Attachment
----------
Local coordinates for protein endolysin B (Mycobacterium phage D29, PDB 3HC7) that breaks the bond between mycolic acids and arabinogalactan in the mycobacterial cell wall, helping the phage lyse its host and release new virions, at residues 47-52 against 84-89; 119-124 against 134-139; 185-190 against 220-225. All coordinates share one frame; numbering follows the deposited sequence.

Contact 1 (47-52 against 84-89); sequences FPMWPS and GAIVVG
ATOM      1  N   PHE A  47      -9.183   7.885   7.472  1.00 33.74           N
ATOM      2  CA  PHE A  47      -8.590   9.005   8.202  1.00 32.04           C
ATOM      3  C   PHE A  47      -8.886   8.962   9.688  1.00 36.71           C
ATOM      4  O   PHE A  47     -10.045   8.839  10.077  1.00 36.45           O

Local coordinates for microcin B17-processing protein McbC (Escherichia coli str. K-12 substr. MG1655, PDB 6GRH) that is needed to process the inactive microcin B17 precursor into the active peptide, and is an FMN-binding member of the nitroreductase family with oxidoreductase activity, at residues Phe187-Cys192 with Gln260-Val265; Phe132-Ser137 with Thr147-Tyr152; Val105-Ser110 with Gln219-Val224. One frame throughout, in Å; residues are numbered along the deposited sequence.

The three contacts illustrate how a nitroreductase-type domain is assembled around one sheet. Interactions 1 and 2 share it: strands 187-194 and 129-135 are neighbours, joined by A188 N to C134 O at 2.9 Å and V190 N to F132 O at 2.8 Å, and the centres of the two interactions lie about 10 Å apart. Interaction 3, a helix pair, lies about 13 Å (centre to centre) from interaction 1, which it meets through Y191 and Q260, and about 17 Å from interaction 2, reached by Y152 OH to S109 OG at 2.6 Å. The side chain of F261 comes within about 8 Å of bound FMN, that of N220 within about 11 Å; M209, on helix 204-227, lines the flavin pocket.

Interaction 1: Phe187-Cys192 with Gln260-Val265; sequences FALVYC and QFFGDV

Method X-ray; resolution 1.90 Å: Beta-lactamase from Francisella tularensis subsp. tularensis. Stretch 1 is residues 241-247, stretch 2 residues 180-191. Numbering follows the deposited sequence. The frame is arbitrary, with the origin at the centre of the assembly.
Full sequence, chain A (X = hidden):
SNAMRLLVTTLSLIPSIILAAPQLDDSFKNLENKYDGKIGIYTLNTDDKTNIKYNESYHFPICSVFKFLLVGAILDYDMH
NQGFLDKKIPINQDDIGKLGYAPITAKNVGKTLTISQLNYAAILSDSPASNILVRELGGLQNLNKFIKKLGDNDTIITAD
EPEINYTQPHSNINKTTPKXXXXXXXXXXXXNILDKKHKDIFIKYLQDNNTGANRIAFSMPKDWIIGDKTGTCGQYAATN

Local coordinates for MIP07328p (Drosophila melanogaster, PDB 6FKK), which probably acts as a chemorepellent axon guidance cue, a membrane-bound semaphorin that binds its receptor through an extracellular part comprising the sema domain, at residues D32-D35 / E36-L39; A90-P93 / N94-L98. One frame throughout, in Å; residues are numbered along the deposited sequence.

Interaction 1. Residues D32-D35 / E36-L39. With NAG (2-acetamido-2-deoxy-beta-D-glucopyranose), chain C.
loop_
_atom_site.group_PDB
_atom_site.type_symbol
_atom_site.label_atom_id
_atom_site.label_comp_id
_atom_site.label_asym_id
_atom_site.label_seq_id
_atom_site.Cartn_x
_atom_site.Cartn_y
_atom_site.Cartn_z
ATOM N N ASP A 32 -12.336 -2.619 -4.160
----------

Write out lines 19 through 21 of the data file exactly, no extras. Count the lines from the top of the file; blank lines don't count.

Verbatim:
_atom_site.type_symbol
_atom_site.label_atom_id
_atom_site.label_comp_id